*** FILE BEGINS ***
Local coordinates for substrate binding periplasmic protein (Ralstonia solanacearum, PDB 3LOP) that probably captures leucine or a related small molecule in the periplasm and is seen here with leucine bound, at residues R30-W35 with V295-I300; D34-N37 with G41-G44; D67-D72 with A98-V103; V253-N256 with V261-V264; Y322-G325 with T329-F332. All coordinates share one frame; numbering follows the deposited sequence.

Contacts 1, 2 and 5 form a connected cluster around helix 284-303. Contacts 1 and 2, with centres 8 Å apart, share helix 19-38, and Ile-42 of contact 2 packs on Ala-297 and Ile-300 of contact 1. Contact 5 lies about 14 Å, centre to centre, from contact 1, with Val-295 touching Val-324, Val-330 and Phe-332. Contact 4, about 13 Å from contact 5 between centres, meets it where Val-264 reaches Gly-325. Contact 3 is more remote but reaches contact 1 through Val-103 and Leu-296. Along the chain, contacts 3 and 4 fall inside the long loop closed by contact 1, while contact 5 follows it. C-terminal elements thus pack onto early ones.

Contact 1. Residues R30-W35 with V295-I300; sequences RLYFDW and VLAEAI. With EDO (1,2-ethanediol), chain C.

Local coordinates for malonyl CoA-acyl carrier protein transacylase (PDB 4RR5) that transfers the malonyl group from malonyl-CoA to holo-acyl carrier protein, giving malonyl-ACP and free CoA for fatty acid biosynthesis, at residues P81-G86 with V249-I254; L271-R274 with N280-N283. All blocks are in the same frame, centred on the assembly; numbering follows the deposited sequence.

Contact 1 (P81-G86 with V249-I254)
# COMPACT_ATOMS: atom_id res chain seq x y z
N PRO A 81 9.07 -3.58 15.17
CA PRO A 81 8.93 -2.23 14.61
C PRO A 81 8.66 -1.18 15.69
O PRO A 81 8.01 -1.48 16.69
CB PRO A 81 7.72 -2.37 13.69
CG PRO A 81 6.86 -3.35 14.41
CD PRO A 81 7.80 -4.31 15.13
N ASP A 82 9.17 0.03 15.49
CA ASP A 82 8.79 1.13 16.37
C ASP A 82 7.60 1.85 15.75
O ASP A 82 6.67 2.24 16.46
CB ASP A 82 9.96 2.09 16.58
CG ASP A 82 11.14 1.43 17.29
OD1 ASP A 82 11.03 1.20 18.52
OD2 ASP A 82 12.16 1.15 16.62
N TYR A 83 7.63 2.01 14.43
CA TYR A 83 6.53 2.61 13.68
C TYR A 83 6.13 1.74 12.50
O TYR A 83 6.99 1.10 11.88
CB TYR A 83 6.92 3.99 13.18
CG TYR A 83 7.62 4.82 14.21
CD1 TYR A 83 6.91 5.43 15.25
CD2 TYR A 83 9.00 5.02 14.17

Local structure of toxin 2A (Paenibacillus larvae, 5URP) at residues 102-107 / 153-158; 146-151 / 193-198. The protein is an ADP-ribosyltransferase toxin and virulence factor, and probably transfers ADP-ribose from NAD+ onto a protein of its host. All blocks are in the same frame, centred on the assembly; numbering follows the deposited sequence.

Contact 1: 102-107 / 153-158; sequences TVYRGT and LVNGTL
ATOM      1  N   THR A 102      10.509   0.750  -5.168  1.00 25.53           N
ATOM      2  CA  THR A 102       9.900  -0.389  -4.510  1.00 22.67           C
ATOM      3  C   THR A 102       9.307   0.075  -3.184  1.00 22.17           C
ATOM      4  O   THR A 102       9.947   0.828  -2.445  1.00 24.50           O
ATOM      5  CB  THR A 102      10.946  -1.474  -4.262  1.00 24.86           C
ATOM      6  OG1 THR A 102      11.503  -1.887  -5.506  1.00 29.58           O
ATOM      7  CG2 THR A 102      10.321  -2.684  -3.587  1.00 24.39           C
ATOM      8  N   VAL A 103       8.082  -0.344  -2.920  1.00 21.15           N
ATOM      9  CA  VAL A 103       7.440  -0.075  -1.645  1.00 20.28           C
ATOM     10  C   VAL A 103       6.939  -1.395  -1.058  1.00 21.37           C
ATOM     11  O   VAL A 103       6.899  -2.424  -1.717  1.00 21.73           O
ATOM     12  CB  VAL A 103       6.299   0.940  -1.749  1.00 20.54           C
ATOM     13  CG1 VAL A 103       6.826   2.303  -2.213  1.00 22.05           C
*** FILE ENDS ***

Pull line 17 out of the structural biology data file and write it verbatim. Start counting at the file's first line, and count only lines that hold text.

O ASP A 82 6.67 2.24 16.46